Remove the checking of the generated asm, as that's already tested elsewhere, and adjust some tests that were expecting the wrong intrinsic to be generated.
I guess the question is if there is a convincing reason to check the assembly in this test? Unless it is required for the test, checking for assembly makes the test more fragile than they need to be. Also, is there any difference in the generated IR between X86 and AArch64? If not, the tests should probably be unified.
llvm/test/CodeGen/AArch64/fp-intrinsics-vector.ll is testing the asm generation, so it probably is fine to remove that here so I will. This test is specifically testing arm_neon.h intrinsics though, so wouldn't make sense unifying with other architectures.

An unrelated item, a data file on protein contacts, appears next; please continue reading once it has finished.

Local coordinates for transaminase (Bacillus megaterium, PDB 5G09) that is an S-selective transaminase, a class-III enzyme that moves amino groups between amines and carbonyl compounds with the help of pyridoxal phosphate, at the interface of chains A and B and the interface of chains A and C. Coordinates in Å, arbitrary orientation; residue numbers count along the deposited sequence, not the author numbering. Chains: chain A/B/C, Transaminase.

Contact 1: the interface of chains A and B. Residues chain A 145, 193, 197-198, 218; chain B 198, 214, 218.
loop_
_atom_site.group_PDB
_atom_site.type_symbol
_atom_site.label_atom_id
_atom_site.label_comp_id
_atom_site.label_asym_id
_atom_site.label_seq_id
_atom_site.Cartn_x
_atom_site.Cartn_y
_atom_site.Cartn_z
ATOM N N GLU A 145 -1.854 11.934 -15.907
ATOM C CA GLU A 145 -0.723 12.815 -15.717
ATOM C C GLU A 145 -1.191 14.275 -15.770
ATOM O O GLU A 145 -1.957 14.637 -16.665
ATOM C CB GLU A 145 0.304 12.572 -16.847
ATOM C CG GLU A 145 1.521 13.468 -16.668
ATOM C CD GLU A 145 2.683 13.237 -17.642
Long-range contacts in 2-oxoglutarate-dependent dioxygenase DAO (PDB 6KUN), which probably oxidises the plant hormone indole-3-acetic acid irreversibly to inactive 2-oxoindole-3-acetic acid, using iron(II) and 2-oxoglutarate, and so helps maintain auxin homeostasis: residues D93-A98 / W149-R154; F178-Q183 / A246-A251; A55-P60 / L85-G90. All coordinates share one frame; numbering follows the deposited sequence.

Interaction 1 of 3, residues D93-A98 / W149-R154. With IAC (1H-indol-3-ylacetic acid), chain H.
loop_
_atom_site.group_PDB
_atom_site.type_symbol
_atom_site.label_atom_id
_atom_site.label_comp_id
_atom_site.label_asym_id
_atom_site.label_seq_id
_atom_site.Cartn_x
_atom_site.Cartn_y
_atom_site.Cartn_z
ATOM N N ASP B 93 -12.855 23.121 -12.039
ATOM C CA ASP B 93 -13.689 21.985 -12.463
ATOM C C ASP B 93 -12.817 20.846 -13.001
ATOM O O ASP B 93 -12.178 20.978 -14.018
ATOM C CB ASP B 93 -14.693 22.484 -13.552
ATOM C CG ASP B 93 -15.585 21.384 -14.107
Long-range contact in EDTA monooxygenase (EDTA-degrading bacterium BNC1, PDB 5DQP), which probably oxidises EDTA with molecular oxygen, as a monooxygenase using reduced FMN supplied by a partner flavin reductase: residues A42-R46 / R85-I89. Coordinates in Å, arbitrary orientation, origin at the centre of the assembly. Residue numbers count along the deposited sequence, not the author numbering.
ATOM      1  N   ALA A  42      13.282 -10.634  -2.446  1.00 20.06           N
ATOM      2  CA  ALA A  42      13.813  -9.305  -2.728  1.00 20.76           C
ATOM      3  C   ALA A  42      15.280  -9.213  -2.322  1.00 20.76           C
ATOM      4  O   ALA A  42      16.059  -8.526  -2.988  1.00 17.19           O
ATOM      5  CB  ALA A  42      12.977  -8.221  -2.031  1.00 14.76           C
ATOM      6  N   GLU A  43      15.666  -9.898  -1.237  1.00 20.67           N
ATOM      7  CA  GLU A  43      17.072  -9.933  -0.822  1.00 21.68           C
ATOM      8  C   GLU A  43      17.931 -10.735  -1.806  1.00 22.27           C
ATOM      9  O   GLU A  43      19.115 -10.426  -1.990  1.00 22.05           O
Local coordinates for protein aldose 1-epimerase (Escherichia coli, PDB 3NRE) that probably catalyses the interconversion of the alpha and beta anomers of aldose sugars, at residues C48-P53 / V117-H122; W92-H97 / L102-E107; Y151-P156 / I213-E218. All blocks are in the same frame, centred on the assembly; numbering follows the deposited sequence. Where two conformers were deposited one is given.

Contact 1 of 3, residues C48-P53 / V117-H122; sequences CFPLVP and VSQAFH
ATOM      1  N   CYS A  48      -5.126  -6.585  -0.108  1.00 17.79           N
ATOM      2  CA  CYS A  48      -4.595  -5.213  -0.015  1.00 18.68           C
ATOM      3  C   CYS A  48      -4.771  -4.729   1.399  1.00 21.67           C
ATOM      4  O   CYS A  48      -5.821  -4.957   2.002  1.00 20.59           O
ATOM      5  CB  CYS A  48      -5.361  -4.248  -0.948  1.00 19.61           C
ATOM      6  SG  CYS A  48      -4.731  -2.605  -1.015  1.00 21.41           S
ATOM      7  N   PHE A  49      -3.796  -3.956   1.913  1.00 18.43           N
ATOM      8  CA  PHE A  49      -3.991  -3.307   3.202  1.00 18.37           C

It's been a while, but I think the aarch64-neon-intrinsics-constrained.c test is trimmed down from the aarch64-neon-intrinsics.c test. Shouldn't the constrained and non-constrained end-to-end tests be treated the same?
Ah, well, I guess that wasn't it, then. It's been a while, and I've been all over the place.
A clang-only test that just tests for the correct IR being emitted won't trigger the failures in the backend. An LLVM-only test that starts from that IR can show those failures, but it also runs the risk over time of getting out of sync with the IR emitted by clang. An end-to-end test will always be in sync, and it will show those failures that I ran into plus anything else that crops up over time. If there's another way, or if there is another approach, then it might be possible there's a way to get all the testing done without running into those issues. I just don't know what it is.